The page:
Monthly Archives: March 2016

Lamp life

I finally had to change out a set of lamps in my primary rig, which uses the 4 foot long, Solacure SG-1-40. Most of the time, I run it at 32 watts, but also run it at 60w at times, and I choke the air flow, so it is a bit rough on the lamps. I rate the SG-1-40 lamps at 1600 hours at 40-50w, but I managed to get 2200 hours out of them this time. Keep in mind, I don’t cycle the lamps on and off a lot, which is what kills lamp life. Instead they run for days or weeks at a time, which is what builds up a lot of heat.

Your mileage will vary of course, but this just further demonstrates that you should get a minimum of what rate the lamps at, and how cost effective they are.

Dennis Brown

Daphne Blue Cabronita

I had planned a beautiful spalted maple over cherry wood project, but there was an accident with the luthier, ruining the wood, so I had to go to Plan B. For this plan, I’m going kind of cheap, for a fun little project; a home made Cabronita Telecaster.

daph7I start with an XGP body from Guitar Fetish, which put me back about $85 cheap, shipping and all. It is a Telecaster style body, Daphne blue, dual humbucker. This is supposed to be one of their better bodies. Got it in, there are a couple of minor flaws, but all and all it is a pretty solid body with good cuts. The goal is to lightly sand it down and put a medium layer of nitrocellulose over the stock polyurethane finish. This is tricky, as some poly finishes will curl up and off

Next, I take a neck I bought some time back for almost $34, shipping and all, of eBay, from China. Actually, it isn’t a bad neck, although it doesn’t compare to a good US, Japanese or Mexican made neck. Here it is before we started, click for a better view:
daphneneck1

I aged it down for around 3 days, and it looks a lot better, warmer, darker and more expensive. This was just using a low power rig, 6x 32w lamps, SG-1-40s with a lot of hours on them. Aging necks and the like is easy stuff. The thicker the finish, the slower it will age, and finishes that have the antique vintage tinting to them will likely take a very long time since the tinting obscures the UV. Personally, I hate fake tinting. It is just too easy to age it with real light.

daph5 daph6

Next, I decided to use some Gretsch pickups. Gretsch Blacktop FilterTron G5400, to be exact, the same used in the Tim Armstrong signature guitars. These are actually quite nice, and I found a great deal on them, $65 shipping and all, so I couldn’t argue. They give the guitar a twisted Cabronita sound and look. The rest of the hardware I will figure out later, I have plenty of parts in the spare parts bin for a bridge and the like.

pickups

Started putting the nitrocellulose over the urethane finish on the blue Telecaster, and there was NO curling up of the finish. That is a problem with some finishes, but I had it on good authority that I could maybe get away with it on urethane. This means that coating the necks shouldn’t be a problem either, as they always have a urethane finish. Once dried, I will try to finish check the nitro, to make it look like an old Daphne blue guitar, to age the top coat. I have to add the nitro to do this, urethane won’t age, it will just fade a bit.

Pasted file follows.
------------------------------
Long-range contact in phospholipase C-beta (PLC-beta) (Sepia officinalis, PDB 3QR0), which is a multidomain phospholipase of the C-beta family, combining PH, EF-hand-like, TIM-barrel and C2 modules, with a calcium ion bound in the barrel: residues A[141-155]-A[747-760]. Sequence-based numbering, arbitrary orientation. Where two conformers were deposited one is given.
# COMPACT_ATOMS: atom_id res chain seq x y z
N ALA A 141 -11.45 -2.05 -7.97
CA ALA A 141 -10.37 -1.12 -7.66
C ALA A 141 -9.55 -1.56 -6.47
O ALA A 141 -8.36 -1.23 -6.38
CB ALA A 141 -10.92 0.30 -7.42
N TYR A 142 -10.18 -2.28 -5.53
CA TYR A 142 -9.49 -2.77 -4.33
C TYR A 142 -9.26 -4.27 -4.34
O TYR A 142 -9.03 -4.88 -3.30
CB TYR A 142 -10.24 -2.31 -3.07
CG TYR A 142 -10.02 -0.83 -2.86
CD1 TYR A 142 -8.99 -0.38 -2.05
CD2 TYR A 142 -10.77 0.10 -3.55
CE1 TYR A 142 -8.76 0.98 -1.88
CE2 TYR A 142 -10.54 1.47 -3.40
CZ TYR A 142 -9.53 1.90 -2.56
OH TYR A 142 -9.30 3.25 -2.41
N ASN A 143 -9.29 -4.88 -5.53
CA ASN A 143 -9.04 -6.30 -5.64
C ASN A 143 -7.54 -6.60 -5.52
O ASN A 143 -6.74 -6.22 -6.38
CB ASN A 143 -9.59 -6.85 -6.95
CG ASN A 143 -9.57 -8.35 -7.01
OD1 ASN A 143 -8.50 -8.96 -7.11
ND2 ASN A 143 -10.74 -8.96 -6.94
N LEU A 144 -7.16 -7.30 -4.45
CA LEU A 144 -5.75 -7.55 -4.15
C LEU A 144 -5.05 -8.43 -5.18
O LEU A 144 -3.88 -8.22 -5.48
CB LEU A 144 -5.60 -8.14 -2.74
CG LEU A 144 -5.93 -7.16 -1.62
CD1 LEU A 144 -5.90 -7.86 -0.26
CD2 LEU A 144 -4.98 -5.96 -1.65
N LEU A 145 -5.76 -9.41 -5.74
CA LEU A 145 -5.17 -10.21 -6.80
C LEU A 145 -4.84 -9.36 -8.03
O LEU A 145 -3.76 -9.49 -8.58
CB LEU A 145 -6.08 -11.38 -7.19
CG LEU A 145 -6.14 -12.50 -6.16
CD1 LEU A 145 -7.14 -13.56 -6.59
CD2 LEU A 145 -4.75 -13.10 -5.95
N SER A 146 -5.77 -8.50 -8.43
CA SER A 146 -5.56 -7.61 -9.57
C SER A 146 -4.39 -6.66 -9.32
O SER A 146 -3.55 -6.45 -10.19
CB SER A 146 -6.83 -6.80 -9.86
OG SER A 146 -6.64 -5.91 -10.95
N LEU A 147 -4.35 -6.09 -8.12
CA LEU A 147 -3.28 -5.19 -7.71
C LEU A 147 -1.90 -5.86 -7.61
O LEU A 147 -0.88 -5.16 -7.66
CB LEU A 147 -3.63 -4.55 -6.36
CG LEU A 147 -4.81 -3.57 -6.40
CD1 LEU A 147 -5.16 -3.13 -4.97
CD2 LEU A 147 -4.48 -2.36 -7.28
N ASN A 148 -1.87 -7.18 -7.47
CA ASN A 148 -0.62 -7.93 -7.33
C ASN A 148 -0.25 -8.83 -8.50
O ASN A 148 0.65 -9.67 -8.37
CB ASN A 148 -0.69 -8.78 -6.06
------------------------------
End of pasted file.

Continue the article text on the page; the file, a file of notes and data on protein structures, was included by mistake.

Next, I will do the same with the neck, which had a light sealer or coat of urethane on it, but I want it aged before I put the nitrocellulose clear coat on. I’m thinking this will make a really interesting cheap guitar. Not sure if I will keep it or set it at cost of parts and finish materials when I’m done. I already have a couple of Cabronitas, but this has the promise of being something really unique, yet really inexpensive. Something that is worth more complete than the parts would have you believe.

Dennis

Nitrocellulose

A lot of people still pine for the days of nitrocellulose finishes on guitars, swearing they sound better and look better. In fact, nitrocellulose was only one kind of finish they used on 50s/60s Fenders, the other was acrylic lacquor, which is more colorfast. Some colors only came in acrylic (like Lake Placid Blue) while others only came in nitro (like Sonic Blue). They were using car paint on guitars, after all, so they ordered what was available because it was cheapest, and Leo was notoriously frugal. Acrylic is actually a better product as it resists fading, cracking and chipping, but that is exactly the opposite of what everyone wants, it seems.

Everyone wants a guitar that will soon like it is 40 years old, even dipping parts in acid to age them. Even our lamps are designed to speed up time. Just about any of our lamps will work to age a nitro finish, although the SG series are the fastest. We are going to be doing some detailed finish tests in the months to come, so stick around. We will always publish the details in the “how to” section of the main website as well, which is probably easier to search.

Those of you relic’ing guitars or just aging them down really do need to take a look. We’ve been testing and working with this for over a decade and have a pretty good idea of what can be done. See our Projects page for actual photos and examples. Wood doesn’t lie.

I’m going to test using some Deft nitrocellulose lacquer, and I’m going to take my personal 2005 US built Fender Precision Bass with factory nitro finish (Highway One model) and subject it to thousands of watt hours of ultraviolet to see if we can induce some aging, fading, cracking, or whatever else happens. I can’t think of a better way to show trust in my lamps than putting my main bass guitar through the gauntlet. It has a small ding or two plus some yellowing of the pickguard, but it has never been through what I have planned. Be sure to bookmark the Projects page (linked above) and check back.

Dennis


Source:
http://www.musicradar.com/news/guitars/lacquer-nitro-finishes-what-you-need-to-know-617958